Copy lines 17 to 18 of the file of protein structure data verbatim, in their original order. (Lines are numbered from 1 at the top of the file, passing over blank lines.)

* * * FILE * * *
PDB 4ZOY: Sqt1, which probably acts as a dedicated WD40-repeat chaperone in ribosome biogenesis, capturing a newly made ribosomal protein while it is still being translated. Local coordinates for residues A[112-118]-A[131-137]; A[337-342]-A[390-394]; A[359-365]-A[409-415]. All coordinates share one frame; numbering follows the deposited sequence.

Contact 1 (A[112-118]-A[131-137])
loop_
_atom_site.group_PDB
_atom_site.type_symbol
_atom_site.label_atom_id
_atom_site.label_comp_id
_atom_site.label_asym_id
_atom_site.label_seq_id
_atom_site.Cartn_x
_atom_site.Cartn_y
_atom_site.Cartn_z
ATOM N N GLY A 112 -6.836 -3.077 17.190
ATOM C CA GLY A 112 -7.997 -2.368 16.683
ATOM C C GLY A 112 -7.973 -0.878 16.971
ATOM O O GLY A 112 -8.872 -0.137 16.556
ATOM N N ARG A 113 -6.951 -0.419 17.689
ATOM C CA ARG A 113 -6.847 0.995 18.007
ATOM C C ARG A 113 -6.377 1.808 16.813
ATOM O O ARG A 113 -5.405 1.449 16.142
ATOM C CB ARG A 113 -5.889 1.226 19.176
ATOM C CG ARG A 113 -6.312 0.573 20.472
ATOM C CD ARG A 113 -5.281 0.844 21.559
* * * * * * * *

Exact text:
ATOM N N ARG A 113 -6.951 -0.419 17.689
ATOM C CA ARG A 113 -6.847 0.995 18.007